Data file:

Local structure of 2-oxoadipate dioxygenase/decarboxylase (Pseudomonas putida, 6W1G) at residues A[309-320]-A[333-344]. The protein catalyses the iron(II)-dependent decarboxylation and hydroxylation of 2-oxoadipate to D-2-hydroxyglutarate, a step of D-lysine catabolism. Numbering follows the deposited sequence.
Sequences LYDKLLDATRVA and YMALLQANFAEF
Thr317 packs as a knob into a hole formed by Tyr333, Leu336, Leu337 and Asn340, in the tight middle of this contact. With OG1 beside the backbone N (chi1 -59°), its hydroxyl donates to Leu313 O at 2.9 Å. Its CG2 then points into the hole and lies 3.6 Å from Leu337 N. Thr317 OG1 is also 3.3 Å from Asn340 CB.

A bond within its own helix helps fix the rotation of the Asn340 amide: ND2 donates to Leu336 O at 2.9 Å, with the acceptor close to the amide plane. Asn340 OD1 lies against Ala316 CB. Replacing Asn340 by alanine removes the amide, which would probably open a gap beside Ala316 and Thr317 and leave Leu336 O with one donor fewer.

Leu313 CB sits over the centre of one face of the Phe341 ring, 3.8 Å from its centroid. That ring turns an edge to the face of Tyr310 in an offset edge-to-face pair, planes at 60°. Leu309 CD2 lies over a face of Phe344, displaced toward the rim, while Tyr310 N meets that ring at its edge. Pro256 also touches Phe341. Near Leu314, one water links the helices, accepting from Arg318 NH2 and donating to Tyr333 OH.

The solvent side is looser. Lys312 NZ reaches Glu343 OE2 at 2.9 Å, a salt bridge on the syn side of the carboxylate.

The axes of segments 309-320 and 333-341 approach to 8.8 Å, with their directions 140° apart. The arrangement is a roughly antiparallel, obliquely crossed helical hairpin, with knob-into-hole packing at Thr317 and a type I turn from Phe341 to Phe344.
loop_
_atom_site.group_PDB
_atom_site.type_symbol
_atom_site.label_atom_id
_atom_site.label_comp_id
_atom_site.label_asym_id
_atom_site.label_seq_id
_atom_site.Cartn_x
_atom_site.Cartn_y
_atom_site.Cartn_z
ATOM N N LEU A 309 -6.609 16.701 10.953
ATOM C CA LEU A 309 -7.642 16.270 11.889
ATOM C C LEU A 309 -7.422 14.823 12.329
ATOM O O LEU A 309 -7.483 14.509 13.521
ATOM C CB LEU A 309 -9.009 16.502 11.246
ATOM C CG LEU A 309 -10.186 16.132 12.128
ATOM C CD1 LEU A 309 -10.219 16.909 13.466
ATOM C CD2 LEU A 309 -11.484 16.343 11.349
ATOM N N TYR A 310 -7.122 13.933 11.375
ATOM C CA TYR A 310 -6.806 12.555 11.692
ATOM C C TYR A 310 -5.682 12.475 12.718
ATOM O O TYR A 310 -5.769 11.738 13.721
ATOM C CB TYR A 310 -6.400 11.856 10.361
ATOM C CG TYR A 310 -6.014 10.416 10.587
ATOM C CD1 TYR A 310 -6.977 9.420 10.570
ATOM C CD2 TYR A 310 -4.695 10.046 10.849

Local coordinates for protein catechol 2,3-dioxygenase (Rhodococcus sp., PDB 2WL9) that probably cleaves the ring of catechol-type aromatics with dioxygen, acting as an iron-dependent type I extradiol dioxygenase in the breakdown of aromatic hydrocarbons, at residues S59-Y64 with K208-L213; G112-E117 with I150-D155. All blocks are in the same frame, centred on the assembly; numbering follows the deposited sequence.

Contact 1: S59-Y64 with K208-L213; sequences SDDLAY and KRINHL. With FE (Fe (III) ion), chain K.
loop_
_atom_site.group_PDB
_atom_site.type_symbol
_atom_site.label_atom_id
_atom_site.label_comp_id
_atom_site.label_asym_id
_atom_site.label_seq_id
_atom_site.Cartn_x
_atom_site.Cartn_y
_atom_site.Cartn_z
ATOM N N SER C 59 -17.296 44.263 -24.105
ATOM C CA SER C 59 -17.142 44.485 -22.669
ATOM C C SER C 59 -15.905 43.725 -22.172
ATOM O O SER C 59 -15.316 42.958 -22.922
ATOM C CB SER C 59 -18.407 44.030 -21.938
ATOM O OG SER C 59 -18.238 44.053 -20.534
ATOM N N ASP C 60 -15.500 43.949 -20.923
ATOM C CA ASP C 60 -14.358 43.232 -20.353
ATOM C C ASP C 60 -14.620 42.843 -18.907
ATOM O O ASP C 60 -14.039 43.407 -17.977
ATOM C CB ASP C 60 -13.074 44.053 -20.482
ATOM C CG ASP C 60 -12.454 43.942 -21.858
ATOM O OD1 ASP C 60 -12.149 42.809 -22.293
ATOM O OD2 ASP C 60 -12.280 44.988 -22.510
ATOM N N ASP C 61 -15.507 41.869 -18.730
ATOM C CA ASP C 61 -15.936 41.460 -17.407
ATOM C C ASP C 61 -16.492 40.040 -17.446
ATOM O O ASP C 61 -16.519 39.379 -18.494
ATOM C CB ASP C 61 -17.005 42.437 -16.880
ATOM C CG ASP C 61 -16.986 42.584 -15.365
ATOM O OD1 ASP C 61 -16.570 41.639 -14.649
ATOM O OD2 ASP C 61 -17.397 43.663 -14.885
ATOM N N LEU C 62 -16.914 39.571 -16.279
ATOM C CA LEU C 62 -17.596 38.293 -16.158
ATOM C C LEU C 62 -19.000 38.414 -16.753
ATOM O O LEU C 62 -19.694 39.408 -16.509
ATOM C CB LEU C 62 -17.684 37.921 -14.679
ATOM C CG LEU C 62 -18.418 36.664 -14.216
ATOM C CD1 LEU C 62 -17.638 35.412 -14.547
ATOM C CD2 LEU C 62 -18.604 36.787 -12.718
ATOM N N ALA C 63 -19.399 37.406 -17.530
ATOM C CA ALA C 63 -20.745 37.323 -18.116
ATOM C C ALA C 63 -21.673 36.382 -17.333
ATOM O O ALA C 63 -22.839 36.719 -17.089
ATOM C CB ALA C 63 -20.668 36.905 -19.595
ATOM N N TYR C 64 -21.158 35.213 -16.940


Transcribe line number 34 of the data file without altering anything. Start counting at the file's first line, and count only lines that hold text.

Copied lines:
Local coordinates for protein catechol 2,3-dioxygenase (Rhodococcus sp., PDB 2WL9) that probably cleaves the ring of catechol-type aromatics with dioxygen, acting as an iron-dependent type I extradiol dioxygenase in the breakdown of aromatic hydrocarbons, at residues S59-Y64 with K208-L213; G112-E117 with I150-D155. All blocks are in the same frame, centred on the assembly; numbering follows the deposited sequence.